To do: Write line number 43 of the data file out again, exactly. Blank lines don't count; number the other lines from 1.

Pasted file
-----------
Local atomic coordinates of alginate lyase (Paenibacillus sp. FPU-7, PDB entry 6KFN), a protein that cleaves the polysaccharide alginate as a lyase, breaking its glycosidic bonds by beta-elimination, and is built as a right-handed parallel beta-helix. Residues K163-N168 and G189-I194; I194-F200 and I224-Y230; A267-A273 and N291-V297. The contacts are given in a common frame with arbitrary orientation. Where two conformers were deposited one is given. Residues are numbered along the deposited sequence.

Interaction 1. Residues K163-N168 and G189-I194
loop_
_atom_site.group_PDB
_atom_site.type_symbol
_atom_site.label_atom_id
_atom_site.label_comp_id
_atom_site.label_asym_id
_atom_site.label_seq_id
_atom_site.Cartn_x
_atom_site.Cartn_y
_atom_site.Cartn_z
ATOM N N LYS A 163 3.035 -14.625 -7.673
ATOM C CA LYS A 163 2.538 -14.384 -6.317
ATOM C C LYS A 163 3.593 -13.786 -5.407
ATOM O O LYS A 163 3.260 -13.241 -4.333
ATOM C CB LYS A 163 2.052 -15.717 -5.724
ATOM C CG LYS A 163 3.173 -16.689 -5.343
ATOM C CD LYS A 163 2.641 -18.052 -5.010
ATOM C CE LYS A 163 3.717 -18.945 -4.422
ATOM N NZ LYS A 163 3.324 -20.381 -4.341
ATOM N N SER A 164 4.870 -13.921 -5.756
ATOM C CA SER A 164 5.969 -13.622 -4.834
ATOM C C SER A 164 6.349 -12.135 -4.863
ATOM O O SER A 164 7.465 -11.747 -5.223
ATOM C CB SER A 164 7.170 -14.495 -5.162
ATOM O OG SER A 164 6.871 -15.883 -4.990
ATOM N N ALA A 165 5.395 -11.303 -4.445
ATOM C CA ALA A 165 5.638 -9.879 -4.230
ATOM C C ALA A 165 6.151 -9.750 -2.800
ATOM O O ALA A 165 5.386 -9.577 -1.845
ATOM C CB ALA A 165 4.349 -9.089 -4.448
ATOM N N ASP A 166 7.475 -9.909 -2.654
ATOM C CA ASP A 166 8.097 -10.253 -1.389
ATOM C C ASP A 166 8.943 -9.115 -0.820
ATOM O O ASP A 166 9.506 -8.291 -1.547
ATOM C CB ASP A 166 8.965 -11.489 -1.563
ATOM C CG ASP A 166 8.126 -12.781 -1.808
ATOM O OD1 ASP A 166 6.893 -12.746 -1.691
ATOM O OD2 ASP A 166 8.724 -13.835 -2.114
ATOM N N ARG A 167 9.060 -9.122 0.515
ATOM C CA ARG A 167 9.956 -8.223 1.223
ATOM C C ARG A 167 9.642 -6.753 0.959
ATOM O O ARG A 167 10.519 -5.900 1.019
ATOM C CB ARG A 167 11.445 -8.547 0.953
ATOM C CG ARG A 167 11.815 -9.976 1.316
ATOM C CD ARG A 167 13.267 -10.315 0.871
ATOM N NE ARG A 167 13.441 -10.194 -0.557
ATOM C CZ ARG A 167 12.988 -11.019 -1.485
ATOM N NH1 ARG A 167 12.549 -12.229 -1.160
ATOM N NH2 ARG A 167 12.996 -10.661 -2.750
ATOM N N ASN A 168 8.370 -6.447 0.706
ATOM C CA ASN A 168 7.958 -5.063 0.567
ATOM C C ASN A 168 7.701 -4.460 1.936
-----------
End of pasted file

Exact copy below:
ATOM C C ARG A 167 9.642 -6.753 0.959